Ecclestone wins F1 sale case, but judge calls deal corrupt
In this April 19, 2013 file photo, Bernie Ecclestone, president and CEO of Formula One Management, talks to the journalists at the Bahrain International Circuit in Sakhir, Bahrain. (AP / Kamran Jebreili)
Samuel Petrequin, The Associated Press
Published Thursday, February 20, 2014 6:50AM EST
Last Updated Thursday, February 20, 2014 9:37AM EST
LONDON -- Despite a ruling damaging to his already tarnished image, Formula 1 boss Bernie Ecclestone won a multimillion-dollar case at London's High Court Thursday relating to the sale of F1 in 2005.
The case was dismissed but the judge said it had nevertheless been a corrupt deal and questioned Ecclestone's honesty.
"Even ... making allowances for the lapse of time and Mr Ecclestone's age, I am afraid that I find it impossible to regard him as a reliable or truthful witness," judge Guy Newey said.
A former F1 shareholder, German media company Constantin Medien, had sued Ecclestone and other defendants for up to $144 million, claiming F1 was undervalued at the time of the sale to investment group CVC Capital Partners.
The 83-year-old Ecclestone was accused of entering into a "corrupt agreement" with German banker Gerhard Gribkowsky to facilitate the sale of Formula One Group to a buyer chosen by him.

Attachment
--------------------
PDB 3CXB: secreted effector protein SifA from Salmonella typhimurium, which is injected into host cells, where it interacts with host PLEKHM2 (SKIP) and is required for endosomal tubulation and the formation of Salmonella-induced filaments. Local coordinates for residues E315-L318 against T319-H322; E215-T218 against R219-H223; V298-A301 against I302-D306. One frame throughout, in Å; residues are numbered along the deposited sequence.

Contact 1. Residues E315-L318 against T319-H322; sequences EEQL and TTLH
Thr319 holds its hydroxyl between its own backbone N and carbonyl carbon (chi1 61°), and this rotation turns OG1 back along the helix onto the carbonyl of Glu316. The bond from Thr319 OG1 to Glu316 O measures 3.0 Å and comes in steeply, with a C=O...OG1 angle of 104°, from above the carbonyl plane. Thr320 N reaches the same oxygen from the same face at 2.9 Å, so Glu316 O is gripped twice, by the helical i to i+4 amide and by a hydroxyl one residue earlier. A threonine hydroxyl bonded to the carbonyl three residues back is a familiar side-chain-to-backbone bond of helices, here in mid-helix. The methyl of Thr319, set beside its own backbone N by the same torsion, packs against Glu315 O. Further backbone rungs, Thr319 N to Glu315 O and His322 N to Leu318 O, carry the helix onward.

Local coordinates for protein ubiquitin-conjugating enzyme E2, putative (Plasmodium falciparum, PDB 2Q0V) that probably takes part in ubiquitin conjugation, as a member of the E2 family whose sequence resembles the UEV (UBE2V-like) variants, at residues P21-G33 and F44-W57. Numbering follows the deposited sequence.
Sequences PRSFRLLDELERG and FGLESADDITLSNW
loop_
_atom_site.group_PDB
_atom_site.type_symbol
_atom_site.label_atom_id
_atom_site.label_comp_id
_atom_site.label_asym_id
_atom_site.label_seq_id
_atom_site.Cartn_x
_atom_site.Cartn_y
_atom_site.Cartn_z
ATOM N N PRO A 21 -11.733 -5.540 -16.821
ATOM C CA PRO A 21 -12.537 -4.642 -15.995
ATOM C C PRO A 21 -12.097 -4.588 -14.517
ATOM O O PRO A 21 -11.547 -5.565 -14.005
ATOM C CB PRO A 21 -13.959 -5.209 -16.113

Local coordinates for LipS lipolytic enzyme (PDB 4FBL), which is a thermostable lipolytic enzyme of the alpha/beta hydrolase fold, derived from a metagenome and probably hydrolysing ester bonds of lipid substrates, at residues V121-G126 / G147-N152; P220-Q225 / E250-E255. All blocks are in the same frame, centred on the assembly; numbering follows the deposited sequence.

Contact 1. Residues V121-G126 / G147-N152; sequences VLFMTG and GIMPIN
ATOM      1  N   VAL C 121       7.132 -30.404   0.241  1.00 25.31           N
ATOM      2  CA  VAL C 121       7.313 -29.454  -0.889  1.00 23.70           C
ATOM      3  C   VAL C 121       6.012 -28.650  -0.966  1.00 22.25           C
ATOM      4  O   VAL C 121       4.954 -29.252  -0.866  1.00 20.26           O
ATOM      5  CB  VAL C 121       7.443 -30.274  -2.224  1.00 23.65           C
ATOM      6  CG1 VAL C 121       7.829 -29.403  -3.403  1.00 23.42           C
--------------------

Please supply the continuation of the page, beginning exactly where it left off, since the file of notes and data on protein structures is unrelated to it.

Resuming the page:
The High Court said the deal was corrupt, but ruled that Constantin Medien did not lose out as a result.
"No loss to Constantin has been shown to have been caused by the corrupt arrangement with Dr Gribkowsky," the judge said in his conclusions. "That fact is fatal to the claim."
During the trial, which ran from October to December last year, Constantin Medien's lawyers said that payments totalling about 27 million pounds ($45 million) were made to Gribkowsky at the instigation of Ecclestone.
Gribkowsky, who was in charge of selling German bank BayernLB's 47-per cent stake in F1 to CVC, has already been found guilty of corruption, tax evasion and breach of trust and is serving an 8 1/2-year prison sentence. Ecclestone acknowledged during Gribkowsky's trial that he made the payment to avoid being reported by the banker to authorities over his tax affairs.
"The payments were a bribe. They were made because Mr Ecclestone had entered into a corrupt agreement with Dr Gribkowsky in May 2005 under which Dr Gribkowsky was to be rewarded for facilitating the sale of BLB's shares in the Formula One group to a buyer acceptable to Mr Ecclestone," the judge said.
Constantin said it would appeal the decision.
"The judge ruled against Constantin essentially on technical grounds -- including extremely complicated questions of German law which is the governing law in the case -- and Constantin will be appealing those findings," said lawyer Keith Oliver, head of commercial fraud litigation at Peters and Peters Solicitors.
Ecclestone is also facing trial in Germany. He is charged with bribery and incitement to breach of trust connected with the payment to Gribkowsky. The trial will begin on April 24 and is set to run until Sept. 16.
Bribery convictions can result in prison sentences ranging from three months to 10 years in Germany. Ecclestone said earlier this month he is expecting the case to be thrown out before the trial starts.
Ecclestone has stepped down as a member of F1's holding company board of directors pending the outcome of the trial but continues running the sport.